With great sadness we have witnessed the recent news on the destruction of the iconic Notre Dame Cathedral in Paris, a UNESCO World Heritage monument.
The KM3NeT Collaboration, with a significant participation from French Universities and Research Institutions, offers its full support and sympathy to France and the people of Paris, hoping for a quick restoration of the Notre Dame.
(Photo by H.T. van Deurzen, Notre Dame, 2019/03/05 23:47)
8 March 2019 – Last month, the KM3NeT team of CPPM, Marseille together with the ship crews successfully installed an ORCA detection unit. It was the first unit connected to the refurbished main electro-optical cable to shore. After a few weeks of technology tests, the unit is given free for physics runs. ORCA is operational!
Unfortunately, after the deployment of one unit, the winch of the heavy lift line failed and three other units could not be deployed. They will be deployed during the next sea campaign.
In the mean time, KM3NeT researchers have taken up the duty of 24/7 shifts overlooking proper functioning of the detection units at both the ORCA and ARCA site. It is a pleasure to watch good quality data streaming to shore.
Pictures below: Four detection units in their deployment mode on deck of RV Castor (left), the package with the detection unit hanging on the heavy weight lift line just above the water surface (middle) and a plot of the signals that a down-going muon particle leaves in the detection unit: height vs the time of the recorded light signals (right).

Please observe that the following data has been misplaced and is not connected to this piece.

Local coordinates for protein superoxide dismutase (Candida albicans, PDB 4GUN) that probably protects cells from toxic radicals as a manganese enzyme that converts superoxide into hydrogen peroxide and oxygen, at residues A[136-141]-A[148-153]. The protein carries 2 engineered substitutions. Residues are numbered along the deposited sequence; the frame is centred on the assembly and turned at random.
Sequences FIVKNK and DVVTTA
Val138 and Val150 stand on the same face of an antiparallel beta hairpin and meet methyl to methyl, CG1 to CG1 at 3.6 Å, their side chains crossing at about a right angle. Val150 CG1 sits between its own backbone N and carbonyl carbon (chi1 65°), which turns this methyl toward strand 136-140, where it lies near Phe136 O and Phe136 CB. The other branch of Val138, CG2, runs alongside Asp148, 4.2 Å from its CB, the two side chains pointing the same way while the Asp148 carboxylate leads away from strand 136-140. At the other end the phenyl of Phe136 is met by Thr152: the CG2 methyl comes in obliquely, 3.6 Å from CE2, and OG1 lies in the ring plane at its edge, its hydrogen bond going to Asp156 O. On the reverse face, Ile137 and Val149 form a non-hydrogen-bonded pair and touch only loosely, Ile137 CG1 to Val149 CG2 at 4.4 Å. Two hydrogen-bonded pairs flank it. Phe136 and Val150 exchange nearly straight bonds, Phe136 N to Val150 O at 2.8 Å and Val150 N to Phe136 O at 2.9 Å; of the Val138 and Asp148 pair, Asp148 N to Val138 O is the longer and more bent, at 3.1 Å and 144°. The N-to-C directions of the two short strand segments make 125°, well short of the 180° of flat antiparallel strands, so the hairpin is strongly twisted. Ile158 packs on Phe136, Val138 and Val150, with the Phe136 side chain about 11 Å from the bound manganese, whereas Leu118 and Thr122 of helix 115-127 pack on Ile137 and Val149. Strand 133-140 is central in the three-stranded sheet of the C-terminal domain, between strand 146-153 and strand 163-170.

29 January 2019 – KM3NeT had a good start of 2019. Data taking of the first detection unit of ARCA could be resumed, after the operation of the unit had to be stopped in 2017, because of a fault in the seafloor cable network. Thanks to a fix of the network early January, the ARCA unit is operational again and data taking runs smoothly since. The first events could be reconstructed immediately after switch-on. This first ARCA detection unit was installed on 3 December 2015 and has been operational until data-taking had to be halted in 2017. It remained unattended in the deep sea for more than a year and celebrated last December its 3rd anniversary at its location at a depth of 3400 m without any ceremony. KM3NeT is happy the unit is back into operation again.
Below, screenshots of the computers in the shore station at Porto Palo di Capo Passero during installation of the unit in 2015. Above: the first reconstructed event after resuming data taking in 2019.
23 January 2019 – An internal KM3NeT workshop on ‘Simulation and Data Analysis’ was organised at INFN – Istitutio Nazionale di Fisica Nucleare in Genova, Italy. In the last two years the ARCA and ORCA sites were equipped with the first detection units which allowed for obtaining the first calibration data. The data comprises many measurements of muons created in the atmosphere. These measurements, although background to the neutrino signal, are extremely useful for the understanding of the detector performance and improving detector calibration and simulations of the detector response. The aim of the workshop was to review the currently existing simulation software tools and tuning them to reach agreement with the collected data on a new precision level.
Simulation of background events comprises very computationally intensive tasks, which must be run on the GRID and cloud infrastructures. For this, automatic workflows for the software deployment and running on different computer infrastructures were discussed and tests have been started. The simulation workflows also should keep provenance of the data to allow for repetition and tracing of each simulated event. Automisation of the quality control of the data and simulation is yet another key task addressed at the workshop.